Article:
Phishing attacks have come a long way from the Nigerian 419 scams that introduced many of us to the concept of phishing in the 1990s. While early scams were largely focused on tricking recipients into sending a small fee in advance of a large payment that would never appear, modern phishing attacks more frequently go after login credentials for online banking or services like Dropbox and Google Apps. At the same time, the attacks often use social engineering and sophisticated coding to make them harder to detect and more likely to trick recipients into divulging credentials or other personal information.
Proofpoint researchers recently identified one such attack on customers of the National Australia Bank (NAB). While Proofpoint services were able to detect and block emails in this campaign, to the naked eye, the emails and linked phishing sites were quite difficult to distinguish from legitimate bank communications.
In this case, customers received emails with the subject "Yοur NAB accοunt requires an additiοnal verificatiοn". The content of the email was designed to trick recipients into opening an HTML attachment to verify the login credentials for an account that might be suspended. Figure 1 shows a sample of the emails in this campaign.
Figure 1: Sample phishing email from the recent NAB campaign
Even though text of the message looks legitimate, the letter "o" of the text was substituted with the Greek Unicode letter ο, which also looks like "o" to avoid detection by anti-spam filters. A hexadecimal view of the first sentence in the email shows the substitution:
Yοur NAB accοunt requires an additiοnal verificatiοn.
Additional investigation showed that the email originated from an IP address located in Spain:
Figure 2: Geo-location of the sending IP address
The HTML attachment is a fake "NAB Defence" message about security measures to fight fraud with an embedded link to "verify" account ownership
Figure 3: Fake "NAB Defence" message in the HTML attachment using stolen NAB branding
Looking at source code of HTML attachment, clicking on the link as instructed should open the actual NAB page at hxxp[:]//ib[.]nab[.]com[.]au/nabib/update[.]jspx as shown in Figure 4.
Figure 4: Source code of HTML attachment with link to a legitimate NAB page
The source of jquery-2.2.3.min.js contains the OpenNewTab(id) function which calls thedocument.location method with base64 encoded content:
In general, a legitimate jQuery library with this function would normally be located at following address: http://code.jquery.com/jquery-1.7.2.min[.]js
Decoding the base64 content shown in Figure 6 results in following string (you can read more about obfuscation techniques like this in the paper "Hiding in Plain Sight - Obfuscation Techniques in Phishing Attacks"):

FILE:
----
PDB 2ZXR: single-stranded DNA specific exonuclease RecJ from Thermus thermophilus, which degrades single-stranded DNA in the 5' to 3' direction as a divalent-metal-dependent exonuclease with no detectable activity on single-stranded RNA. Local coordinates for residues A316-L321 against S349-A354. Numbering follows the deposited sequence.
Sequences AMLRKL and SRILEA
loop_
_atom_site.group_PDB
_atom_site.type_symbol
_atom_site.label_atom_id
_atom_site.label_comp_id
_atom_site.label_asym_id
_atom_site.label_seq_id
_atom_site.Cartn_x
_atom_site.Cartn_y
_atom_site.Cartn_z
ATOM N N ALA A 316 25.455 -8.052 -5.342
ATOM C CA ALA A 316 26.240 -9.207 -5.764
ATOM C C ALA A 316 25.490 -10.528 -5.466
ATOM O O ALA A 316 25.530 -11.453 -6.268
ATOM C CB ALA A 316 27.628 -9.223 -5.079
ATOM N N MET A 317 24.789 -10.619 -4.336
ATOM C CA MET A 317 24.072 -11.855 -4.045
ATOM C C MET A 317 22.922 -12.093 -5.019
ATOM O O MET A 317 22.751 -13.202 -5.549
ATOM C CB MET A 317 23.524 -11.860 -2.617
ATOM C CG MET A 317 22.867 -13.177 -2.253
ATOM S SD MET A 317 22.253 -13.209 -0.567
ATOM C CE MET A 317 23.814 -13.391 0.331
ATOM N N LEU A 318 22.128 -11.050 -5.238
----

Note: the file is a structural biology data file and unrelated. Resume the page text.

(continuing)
Figure 7: Decoded base64 string
Therefore, clicking the "Click here" link opens the following fake login page in which the recipient can provide account details:
Figure 8: Fake NAB login page
At a glance, the address appearing in the address bar looks like a legitimate URL for NAB: "data:text/html;hxxp://ib[.]nab[.]com[.]au/nabib/update[.]jsp;base64,PHNjcmlwdC". However, the base64 encoding in the URL is actually hiding suspicious code.
Figure 9: Source code fragment for the fake login page
Unescaped content will result in HTML with NAB Internet Banking with two <frame> tags that also point to compromised websites hosting phishing forms to collect users data.
Figure 10: Source code of the resulting HTML showing stolen branding and two frame tags with hosted phishing forms
The phish does not stop with login credentials. Rather, once the user provides a username and password, they will be redirected to an additional fraudulent page to provide additional information:
Figure 11: Fraudulent account information page using stolen bank branding
Only after the user completes this page and clicks Continue will they be redirected to the legitimate National Australia Bank website. In the meantime, the credentials and account information are passed to cybercriminals.
In the face of this kind of attack, users and businesses can no longer rely only on basic anti-phishing technologies or even user education to combat phishing. These attacks are increasingly sophisticated and difficult to tell apart from legitimate emails and alerts due to both the underlying technologies and careful social engineering. Rather, organizations must deploy dynamic anti-phishing solutions to ensure that attacks never reach users who might inadvertently divulge credentials and banking information for personal and corporate accounts.